Leo Goodman, 72, a career labor union activist who often was called the grandfather of the antinuclear movement, died of cancer Sept. 27 at his home in Washington.

Mr. Goodman liked to boast that he "kept the American labor movement antinuclear for 18 years," the period he worked as a feisty, document-laden secretary of the AFL-CIO's Atomic Energy Technical Committee. He was perhaps best known for pushing through government standards for worker exposure to radiation in 1969, but he had begun to worry about radiation before World War II.

He was outraged then by the nationwide scandal over women workers who had started to die from mouth cancer contracted when they worked painting radium on watch dials in the 1920s. They had sharpened their paintbrushes by twisting them between their lips before each stroke.

A native of Boston and a graduate of the Massachusetts Institute of Technology, Mr. Goodman moved to Washington in 1934 to work for the New Deal checking regulatory compliance in shoe factories. Appalled at the conditions, he joined the United Shoe Workers.

He got into the nuclear issue in earnest in the late 1940s while trying to improve worker housing at Oak Ridge, Tenn., the site of a huge government nuclear complex and research center. Workers there were getting radiation sickness.

In 1947, Mr. Goodman went to work for Walter Reuther of the United Auto Workers, setting up the AFL-CIO's Atomic Energy Technical Committee. "He was very articulate, learned, and way ahead of his time," recalled Tony Mazzochi, an official for the Oil, Chemical and Atomic Workers Union. "He made sure we put 'atomic' in the title" when the union was formed, Mazzochi said, "and many of us who developed concerns about workplace environment and radiation got it from Leo."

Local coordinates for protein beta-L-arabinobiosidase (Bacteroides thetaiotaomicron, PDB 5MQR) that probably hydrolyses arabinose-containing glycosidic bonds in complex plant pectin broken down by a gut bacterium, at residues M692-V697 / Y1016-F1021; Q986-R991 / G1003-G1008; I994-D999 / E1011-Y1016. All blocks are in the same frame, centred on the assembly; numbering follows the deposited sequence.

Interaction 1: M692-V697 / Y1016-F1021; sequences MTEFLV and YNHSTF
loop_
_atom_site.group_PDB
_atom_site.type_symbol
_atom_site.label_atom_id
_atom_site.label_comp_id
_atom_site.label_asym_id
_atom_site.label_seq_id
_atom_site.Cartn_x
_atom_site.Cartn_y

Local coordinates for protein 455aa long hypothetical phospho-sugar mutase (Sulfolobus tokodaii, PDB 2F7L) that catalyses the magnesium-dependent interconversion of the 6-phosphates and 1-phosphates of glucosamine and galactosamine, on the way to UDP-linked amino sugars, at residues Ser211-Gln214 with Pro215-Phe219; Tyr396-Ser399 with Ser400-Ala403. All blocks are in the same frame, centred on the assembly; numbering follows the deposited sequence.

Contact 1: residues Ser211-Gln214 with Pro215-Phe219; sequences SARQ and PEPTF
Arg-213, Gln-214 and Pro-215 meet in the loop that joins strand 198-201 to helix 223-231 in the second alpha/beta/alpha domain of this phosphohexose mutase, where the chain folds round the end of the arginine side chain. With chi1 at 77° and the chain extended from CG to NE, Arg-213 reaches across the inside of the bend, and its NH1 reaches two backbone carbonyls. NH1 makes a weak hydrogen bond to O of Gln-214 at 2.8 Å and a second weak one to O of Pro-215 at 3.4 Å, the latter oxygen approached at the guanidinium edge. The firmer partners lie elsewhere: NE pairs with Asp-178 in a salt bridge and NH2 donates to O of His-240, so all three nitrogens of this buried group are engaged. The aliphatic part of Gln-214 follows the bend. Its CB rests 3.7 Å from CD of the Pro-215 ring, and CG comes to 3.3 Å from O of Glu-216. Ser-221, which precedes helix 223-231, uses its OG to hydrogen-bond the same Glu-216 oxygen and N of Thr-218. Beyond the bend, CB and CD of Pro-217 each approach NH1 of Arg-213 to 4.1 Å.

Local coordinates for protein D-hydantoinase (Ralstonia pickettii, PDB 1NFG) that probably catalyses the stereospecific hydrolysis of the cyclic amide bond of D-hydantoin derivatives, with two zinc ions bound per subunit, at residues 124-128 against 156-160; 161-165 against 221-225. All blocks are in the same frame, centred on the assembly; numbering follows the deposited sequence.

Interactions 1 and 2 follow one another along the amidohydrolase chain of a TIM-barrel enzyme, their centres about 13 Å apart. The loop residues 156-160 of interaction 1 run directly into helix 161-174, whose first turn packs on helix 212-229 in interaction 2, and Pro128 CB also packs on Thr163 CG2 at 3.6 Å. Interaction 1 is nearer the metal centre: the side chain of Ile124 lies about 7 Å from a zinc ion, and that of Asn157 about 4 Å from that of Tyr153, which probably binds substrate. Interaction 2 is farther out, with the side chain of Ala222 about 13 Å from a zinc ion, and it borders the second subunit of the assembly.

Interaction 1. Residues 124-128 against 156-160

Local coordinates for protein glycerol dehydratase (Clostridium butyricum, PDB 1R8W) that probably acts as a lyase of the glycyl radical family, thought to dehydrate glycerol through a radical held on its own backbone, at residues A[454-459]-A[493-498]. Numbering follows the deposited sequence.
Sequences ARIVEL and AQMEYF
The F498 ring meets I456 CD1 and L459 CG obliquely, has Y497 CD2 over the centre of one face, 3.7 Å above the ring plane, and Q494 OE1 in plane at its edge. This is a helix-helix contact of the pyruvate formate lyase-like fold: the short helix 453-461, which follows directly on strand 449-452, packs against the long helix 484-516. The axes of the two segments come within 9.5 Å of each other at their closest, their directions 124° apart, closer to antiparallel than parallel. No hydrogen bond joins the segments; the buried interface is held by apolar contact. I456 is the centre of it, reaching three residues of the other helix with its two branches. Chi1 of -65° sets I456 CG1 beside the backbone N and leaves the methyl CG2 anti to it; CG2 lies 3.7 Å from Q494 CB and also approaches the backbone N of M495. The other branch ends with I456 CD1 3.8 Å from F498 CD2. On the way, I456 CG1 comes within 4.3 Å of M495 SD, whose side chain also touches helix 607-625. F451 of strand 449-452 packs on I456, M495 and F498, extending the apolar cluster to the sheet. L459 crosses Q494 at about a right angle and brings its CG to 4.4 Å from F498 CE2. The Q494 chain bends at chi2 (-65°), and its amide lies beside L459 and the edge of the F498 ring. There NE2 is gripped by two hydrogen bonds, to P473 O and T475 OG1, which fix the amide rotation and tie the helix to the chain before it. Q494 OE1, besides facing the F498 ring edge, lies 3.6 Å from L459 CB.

In a recent interview, Mr. Goodman said his proudest achievement was persuading the union movement to back his opposition to the proposed fast breeder reactor at Detroit Edison's Monroe, Mich., plant site, which would have produced dangerous plutonium as well as electricity.

After Reuther's death in 1967, his more conservative successors eliminated Mr. Goodman's job. "If anything, I got more active," Mr. Goodman said.

Survivors include his wife, the former Elizabeth Miller, of Washington; two daughters, Joan Churchill, of Washington, and Lois Goodman, of Atlanta; and a son, Dr. Maury Charles, of Warrenville, Ill.